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State v. Speas

Court of Appeals of North Carolina

May 7, 2019

STATE OF NORTH CAROLINA
v.
ALBERT LEWIS SPEAS

          Heard in the Court of Appeals 28 March 2019.

          Appeal by defendant from judgment entered 10 October 2017 by Judge Claire V. Hill in Cumberland County No. 16 CRS 63767 Superior Court.

          Attorney General Joshua H. Stein, by Special Deputy Attorney General M. Denise Stanford, for the State.

          Charlotte Gail Blake for defendant-appellant.

          BRYANT, JUDGE

         Defendant Albert Lewis Speas appeals from judgment entered upon his conviction for felonious larceny. After careful review, we find no error.

         On 14 February 2017, defendant was indicted for felonious larceny and felonious possession of stolen goods. The larceny indictment specifically alleged that defendant "unlawfully, willfully and feloniously did steal, take and carry away one (1) television, the personal property of Sears Roebuck and Company, having a value of One Thousand Six Hundred Ninety-Nine Dollars and Ninety-Nine Cents ($1, 699.99)." Defendant was also indicted for having attained habitual felon status.

         On 10 October 2017, defendant was convicted by a jury of both felonious larceny and felonious possession of stolen goods. The trial court arrested judgment on the charge of possession of stolen goods. Defendant subsequently pled guilty to having attained the status of an habitual felon. The trial court sentenced defendant to a term of 89 to 119 months imprisonment. Defendant appeals.

         On appeal, defendant's sole argument is that the indictment for larceny is fatally defective because it does not allege that "Sears Roebuck and Company" was an entity capable of owning property. We disagree.

         "It is well settled that a valid bill of indictment is essential to the jurisdiction of the trial court to try an accused for a felony." State v. Abraham, 338 N.C. 315, 339, 451 S.E.2d 131, 143 (1994) (citation and quotation marks omitted). "The purpose of an indictment is to give a defendant notice of the crime for which he is being charged[.]" State v. Bowen, 139 N.C.App. 18, 24, 533 S.E.2d 248, 252 (2000). An "indictment must allege all of the essential elements of the crime sought to be charged." State v. Westbrooks, 345 N.C. 43, 57, 478 S.E.2d 483, 492 (1996) (citation omitted). Lack of jurisdiction in the trial court due to a fatally defective indictment requires the appellate court to arrest judgment or vacate any order entered without authority. State v. Hicks, 148 N.C.App. 203, 205, 557 S.E.2d 594, 596 (2001).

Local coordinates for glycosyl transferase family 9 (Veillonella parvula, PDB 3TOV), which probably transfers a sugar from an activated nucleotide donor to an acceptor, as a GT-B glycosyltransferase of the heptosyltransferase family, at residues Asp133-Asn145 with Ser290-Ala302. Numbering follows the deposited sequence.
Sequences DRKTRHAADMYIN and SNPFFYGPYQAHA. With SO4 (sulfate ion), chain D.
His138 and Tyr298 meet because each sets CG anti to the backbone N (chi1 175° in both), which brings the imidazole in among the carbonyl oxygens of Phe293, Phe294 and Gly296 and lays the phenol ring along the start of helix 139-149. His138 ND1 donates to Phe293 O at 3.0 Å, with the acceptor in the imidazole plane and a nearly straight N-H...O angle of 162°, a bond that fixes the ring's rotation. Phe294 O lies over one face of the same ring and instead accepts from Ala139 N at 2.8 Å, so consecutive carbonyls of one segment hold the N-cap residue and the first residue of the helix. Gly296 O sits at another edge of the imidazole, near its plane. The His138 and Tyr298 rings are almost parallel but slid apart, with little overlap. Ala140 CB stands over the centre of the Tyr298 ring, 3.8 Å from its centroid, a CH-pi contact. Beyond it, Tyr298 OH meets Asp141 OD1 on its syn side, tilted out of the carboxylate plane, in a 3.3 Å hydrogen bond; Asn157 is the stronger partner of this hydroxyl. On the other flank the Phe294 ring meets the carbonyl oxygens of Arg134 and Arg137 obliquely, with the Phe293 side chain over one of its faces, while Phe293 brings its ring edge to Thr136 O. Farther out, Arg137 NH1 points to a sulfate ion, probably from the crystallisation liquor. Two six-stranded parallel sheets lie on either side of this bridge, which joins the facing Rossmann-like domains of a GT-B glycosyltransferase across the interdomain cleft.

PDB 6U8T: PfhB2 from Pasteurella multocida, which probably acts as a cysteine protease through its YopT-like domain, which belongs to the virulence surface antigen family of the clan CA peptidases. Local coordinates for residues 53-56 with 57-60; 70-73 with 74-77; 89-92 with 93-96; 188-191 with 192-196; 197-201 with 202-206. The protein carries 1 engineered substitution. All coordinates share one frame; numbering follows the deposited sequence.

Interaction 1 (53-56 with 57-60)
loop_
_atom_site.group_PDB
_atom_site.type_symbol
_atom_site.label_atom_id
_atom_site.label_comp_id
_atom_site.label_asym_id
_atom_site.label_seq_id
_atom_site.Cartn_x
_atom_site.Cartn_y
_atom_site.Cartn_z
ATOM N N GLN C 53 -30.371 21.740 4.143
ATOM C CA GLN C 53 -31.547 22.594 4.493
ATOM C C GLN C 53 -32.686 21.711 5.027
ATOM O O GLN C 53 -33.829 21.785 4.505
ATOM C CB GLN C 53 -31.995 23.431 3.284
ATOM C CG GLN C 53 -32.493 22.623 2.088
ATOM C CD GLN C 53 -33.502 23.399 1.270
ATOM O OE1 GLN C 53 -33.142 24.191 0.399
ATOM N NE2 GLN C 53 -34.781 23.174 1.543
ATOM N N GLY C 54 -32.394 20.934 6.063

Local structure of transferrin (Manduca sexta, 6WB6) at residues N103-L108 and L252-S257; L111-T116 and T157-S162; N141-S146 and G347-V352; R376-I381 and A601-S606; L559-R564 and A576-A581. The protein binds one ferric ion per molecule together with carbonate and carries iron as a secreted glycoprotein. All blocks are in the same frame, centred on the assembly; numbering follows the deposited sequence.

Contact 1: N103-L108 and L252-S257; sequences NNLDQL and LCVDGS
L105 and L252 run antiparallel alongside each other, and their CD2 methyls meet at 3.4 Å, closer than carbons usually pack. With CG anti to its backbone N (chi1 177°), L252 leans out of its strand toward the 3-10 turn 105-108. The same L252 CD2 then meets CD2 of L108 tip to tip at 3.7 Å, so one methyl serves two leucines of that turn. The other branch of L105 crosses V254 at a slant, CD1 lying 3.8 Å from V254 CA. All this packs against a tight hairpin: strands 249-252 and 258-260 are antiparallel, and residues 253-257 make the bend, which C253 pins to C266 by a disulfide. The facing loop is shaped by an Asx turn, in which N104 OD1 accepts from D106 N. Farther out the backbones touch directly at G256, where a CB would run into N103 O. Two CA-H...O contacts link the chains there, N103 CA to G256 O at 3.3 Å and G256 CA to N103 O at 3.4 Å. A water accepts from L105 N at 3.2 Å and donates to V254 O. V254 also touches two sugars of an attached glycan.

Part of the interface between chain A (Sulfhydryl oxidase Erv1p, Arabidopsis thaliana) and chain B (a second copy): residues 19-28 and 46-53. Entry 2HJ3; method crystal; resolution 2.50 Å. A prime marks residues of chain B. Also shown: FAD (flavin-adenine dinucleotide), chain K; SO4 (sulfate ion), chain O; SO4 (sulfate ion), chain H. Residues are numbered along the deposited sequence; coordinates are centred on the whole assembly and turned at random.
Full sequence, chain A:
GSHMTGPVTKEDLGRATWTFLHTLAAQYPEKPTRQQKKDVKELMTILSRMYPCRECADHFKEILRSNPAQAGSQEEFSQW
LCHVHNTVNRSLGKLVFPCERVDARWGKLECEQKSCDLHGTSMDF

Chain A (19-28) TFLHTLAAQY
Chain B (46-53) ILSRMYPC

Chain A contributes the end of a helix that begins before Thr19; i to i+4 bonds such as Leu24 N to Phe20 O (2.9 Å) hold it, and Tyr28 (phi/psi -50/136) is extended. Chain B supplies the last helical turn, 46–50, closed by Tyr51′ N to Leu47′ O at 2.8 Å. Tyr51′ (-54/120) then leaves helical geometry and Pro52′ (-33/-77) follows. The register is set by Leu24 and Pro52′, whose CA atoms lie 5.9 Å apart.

Here, defendant was indicted for felonious larceny. The essential elements of larceny are: (1) the taking of the property of another; (2) carrying it away; (3) without the owner's consent; and (4) with the intent to permanently deprive the owner of the property. State v. Perry, 305 N.C. 225, 233, 287 S.E.2d 810, 815 (1982), overruled on other grounds by State v. Munford, 364 N.C. 394, 699 S.E.2d 911 (2010); see also N.C. Gen. Stat. § 14-72 (2017). "To be sufficient, an indictment for larceny must allege the owner or person in lawful possession of the stolen property. If the entity named in the indictment is not a person, it must be alleged that the victim was a legal entity capable of owning property[.]" State v. Phillips, 162 N.C.App. 719, 720-21, 592 S.E.2d 272, 273 (2004) (alteration in original) (internal citations and quotation marks omitted). "If the property alleged to have been stolen . . . is the property of a corporation, the name of the corporation should be given, and the fact that it is a corporation stated, unless the name itself imports a corporation." State v. Thornton, 251 N.C. 658, 662, 111 S.E.2d 901, 903 (1960) (internal citation and quotation marks omitted).

         The instant indictment charges defendant with larceny of the personal property of "Sears Roebuck and Company." Defendant contends that this is insufficient because, although the indictment contains the word "company," it does not identify "Sears Roebuck and Company" as a company or other corporate entity. We are not persuaded.

         In Thornton, the North Carolina Supreme Court determined that an indictment which alleged defendant embezzled money belonging to "The Chuck Wagon" was insufficient because it failed to sufficiently identify "The Chuck Wagon" as a corporation, and the name itself did not import a corporation. Id. at 662, 111 S.E.2d at 904. By contrast, here, the word "company" is part of the name of the property owner, "Sears Roebuck and Company." Our Supreme Court has stated "the words 'corporation,' 'incorporated,' 'limited,' or 'company,' or their abbreviated form, sufficiently identify a corporation in an indictment." State v. Campbell, 368 N.C. 83, 86, 772 S.E.2d 440, 443 (2015) (emphasis added) (citing Thornton, 251 N.C. at 662, 111 S.E.2d at 904); see also State v. Cave, 174 N.C.App. 580, 583, 621 S.E.2d 299, 301 (2005) (concluding that an indictment was sufficient because the name" N.C. FYE, Inc." imports a corporation).

         Therefore, we conclude the name of the property owner named in the indictment, "Sears Roebuck and Company," was sufficient itself to" 'import[ ] an association or a corporation capable of owning property.'" Id. at 83, 772 S.E.2d at 444 (quoting Thornton, 251 N.C. at 661, 111 S.E.2d at 903). ...


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